How Randy Jackson Lost 100 Pounds

American Idol judge Randy Jackson has lost over 100 pounds since 2001. He started out at 350 pounds and then had gastric bypass surgery in 2004 to help him shed the weight. Now, his attitude and approach to food are totally different.

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Randy Jackson Weight Loss: Before and After


“For the old Dawg, a holiday party was a chance to have something to eat, drink, and be merry, but the new Randy does not drink or eat at parties,” he said. However, the urge to indulge and snack is still there. It’s a constant battle. “Food was always my thing, because I grew up in the South where food and good times were king,” he said in a past interview.

 Weight Loss


In 2003, Jackson opted to undergo gastric bypass surgery, a procedure in which a surgeon creates a smaller stomach pouch to curb food intake by stapling a portion of the stomach, to energize his weight loss efforts and step on the path toward good health.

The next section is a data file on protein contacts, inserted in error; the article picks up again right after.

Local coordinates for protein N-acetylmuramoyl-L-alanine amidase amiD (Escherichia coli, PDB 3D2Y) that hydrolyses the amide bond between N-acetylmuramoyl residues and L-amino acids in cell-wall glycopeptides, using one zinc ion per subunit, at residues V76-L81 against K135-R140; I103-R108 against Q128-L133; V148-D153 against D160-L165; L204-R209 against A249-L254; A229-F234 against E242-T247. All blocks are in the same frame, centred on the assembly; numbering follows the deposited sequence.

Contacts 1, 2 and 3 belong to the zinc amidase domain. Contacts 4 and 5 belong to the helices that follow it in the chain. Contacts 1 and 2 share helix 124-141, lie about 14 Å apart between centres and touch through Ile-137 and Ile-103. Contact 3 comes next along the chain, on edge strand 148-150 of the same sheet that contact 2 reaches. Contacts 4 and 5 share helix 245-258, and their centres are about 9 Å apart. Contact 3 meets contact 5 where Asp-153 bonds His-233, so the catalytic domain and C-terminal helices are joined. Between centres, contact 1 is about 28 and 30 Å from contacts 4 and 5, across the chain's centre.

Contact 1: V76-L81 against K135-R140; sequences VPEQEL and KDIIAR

Randy Jackson Weight loss story


But weight loss surgery is not a magic bullet. Like many people who undergogastric bypass, Jackson eventually started gaining weight back. That’s why Jackson says he committed himself to eating the right foods and kick-starting his fitness routine. Neither of which was easy for this Louisiana boy who loves rich sauces and beignets. “I grew up in the South,” he says, “where food and good times were king.”

The longtime Idol judge and record company exec underwent gastric bypass surgery back in 2003 after finding out he had type 2 diabetes. “It’s not easy, and it’s a continued struggle,” Jackson said on the Today show in December 2008. “That’s part of why I wanted to write the book [Body With Soul], as an inspiration to people and say, ‘Hey, listen. It can happen to anybody. It happened to me, no matter how much money, no matter what I do, I’m still just like you.'”

Randy Jackson Weight Loss

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Now hitting the scales at 220 pounds, Jackson admits that over the years he had tried as many diets as there have been Idol finalists. “Liquid fasts. Bee stings. Urine of pregnant women. You name it. I have tried it,” Jackson, 55, tells WebMD today, only half kidding. “The problem is that those diets don’t work for people who have the disease of obesity.”